Why don’t doctors prescribe a low carb diet routinely to patients with diabetes?

If you’re diagnosed with diabetes would that mean that I would have to go on a low carb diet?

Diabetes management varies so much and it’s important to work with the doctors to plan the best course of action. The low carbohydrate diet was known for many years to be the correct diet for both diabetics and for weight loss. If you are overweight work with your doctor to reduce your body fat to a healthy level which may have a positive impact on the insulin resistance component of T2DM. For Type 1 Diabetics, carbohydrate moderation is always part of their control plan. Their pancreas’ is not able to produce enough insulin for what the body needs. This means they must supplement this by injecting insulin. The amount also depends on their diet. Excessive carbs means injecting more insulin, while a diet based on less carbs lower might mean less insulin.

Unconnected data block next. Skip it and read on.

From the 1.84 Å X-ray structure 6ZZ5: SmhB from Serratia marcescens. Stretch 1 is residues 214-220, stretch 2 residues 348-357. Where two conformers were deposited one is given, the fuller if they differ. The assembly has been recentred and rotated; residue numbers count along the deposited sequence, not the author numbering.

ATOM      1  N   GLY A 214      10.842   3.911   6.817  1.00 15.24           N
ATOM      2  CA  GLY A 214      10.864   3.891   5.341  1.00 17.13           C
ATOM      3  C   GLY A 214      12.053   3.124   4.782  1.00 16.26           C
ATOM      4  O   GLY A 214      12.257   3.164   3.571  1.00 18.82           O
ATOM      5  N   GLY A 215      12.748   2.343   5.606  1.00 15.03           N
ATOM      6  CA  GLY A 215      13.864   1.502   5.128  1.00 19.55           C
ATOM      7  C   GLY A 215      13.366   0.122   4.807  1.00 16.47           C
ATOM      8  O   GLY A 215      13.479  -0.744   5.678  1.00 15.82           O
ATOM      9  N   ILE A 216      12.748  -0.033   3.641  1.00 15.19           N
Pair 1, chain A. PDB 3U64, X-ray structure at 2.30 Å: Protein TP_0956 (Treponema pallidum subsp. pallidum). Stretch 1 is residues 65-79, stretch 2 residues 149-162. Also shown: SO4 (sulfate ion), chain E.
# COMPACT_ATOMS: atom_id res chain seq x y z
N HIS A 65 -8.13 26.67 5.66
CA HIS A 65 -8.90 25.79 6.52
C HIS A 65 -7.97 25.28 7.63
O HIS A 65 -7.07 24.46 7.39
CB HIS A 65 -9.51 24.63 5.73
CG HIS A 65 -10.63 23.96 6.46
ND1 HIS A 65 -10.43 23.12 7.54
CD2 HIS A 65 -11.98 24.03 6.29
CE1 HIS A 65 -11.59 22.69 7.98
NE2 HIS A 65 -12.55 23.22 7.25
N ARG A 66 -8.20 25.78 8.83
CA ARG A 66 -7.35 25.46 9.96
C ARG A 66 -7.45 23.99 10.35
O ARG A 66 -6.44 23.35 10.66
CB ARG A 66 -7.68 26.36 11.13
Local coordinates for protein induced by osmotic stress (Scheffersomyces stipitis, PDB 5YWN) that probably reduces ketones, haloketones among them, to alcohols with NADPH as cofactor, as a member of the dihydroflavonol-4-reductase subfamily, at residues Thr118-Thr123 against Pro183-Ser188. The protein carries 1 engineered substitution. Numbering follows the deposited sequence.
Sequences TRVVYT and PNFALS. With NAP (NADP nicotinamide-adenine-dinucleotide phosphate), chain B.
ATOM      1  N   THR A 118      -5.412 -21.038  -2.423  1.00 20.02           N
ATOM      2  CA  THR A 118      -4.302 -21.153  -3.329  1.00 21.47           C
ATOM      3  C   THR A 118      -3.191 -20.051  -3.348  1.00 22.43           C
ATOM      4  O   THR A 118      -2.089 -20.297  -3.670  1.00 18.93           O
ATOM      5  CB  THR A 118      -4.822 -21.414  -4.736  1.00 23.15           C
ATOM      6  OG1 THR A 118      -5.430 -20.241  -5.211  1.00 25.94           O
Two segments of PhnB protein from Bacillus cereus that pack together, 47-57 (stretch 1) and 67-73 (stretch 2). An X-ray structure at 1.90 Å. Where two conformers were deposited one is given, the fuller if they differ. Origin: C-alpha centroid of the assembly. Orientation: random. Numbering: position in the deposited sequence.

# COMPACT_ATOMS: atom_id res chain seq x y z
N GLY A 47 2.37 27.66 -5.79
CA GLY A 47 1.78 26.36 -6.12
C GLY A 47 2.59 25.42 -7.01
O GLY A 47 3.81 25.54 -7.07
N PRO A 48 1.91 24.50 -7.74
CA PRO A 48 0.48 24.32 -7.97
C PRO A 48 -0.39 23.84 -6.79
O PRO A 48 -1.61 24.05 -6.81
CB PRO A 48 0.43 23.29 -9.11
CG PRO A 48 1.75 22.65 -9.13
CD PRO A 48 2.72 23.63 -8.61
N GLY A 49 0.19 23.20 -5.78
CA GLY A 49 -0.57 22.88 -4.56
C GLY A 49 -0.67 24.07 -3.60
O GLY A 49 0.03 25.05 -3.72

Some believe that the low fat, high carbohydrate diets that so many doctors and nutritionists and governments believe to be healthy still persist. New research suggests that weight gain and blood sugar problems are caused by too much insulin and cortisol in the body, or an inability for the body to utilise insulin, and are recommending low carbohydrate diets both for diabetics to control their disease and for weight loss. Bottom line is I think it is much healthier to eat unprocessed foods, to avoid sugar and avoid artificial sweeteners, eat mostly vegetables, little protein, no trans or artificially hydrogenated fats, little fruit and few grains (if any).